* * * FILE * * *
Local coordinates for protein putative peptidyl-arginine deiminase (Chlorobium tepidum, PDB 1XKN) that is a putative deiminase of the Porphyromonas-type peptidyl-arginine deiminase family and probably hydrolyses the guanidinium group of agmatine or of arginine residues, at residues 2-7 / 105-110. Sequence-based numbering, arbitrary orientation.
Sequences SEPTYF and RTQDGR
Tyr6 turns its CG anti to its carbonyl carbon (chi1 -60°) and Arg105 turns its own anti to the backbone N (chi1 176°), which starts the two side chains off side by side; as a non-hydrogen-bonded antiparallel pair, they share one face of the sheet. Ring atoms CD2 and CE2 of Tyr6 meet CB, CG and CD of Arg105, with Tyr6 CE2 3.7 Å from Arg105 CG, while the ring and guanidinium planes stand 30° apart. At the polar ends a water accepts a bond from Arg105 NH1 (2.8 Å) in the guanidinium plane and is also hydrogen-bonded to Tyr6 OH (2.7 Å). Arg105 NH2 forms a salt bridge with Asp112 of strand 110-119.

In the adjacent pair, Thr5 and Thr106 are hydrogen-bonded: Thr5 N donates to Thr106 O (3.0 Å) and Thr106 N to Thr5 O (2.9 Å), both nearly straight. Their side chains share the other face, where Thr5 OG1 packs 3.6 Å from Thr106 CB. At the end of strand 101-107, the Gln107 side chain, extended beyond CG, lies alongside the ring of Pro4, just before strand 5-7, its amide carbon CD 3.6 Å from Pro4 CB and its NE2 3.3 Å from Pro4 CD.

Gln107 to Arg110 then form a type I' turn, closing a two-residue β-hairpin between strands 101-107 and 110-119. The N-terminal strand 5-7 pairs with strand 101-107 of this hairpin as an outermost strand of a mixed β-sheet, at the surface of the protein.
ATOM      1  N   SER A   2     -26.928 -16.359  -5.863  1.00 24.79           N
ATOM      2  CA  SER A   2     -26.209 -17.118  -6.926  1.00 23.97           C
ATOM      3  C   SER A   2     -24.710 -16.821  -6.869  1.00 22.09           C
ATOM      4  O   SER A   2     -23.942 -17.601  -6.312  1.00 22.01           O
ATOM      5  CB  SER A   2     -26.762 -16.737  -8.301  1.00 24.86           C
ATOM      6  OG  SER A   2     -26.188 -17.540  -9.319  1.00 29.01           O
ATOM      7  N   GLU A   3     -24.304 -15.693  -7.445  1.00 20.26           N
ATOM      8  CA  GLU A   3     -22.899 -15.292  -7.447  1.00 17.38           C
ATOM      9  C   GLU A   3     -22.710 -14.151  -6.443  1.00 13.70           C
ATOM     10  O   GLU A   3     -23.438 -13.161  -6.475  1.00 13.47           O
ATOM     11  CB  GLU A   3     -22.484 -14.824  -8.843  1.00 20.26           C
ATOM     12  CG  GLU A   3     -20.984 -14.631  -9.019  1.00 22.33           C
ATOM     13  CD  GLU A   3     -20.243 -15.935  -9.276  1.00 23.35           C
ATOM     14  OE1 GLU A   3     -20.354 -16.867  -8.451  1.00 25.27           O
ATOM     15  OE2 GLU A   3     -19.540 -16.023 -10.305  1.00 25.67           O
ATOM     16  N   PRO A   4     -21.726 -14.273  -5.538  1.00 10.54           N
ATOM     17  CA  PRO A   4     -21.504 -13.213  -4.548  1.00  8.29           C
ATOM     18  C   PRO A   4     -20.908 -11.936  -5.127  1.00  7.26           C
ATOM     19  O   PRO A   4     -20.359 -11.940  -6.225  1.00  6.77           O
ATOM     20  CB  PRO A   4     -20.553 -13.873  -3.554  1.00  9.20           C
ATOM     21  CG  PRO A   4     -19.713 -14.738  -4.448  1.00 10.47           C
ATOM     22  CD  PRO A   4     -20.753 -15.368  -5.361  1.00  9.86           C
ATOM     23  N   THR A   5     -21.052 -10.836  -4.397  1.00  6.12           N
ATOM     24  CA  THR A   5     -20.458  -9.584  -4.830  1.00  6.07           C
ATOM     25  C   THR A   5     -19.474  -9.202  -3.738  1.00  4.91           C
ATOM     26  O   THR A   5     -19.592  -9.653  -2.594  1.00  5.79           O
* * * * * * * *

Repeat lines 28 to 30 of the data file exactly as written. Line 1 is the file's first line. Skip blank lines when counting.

ATOM     23  N   THR A   5     -21.052 -10.836  -4.397  1.00  6.12           N
ATOM     24  CA  THR A   5     -20.458  -9.584  -4.830  1.00  6.07           C
ATOM     25  C   THR A   5     -19.474  -9.202  -3.738  1.00  4.91           C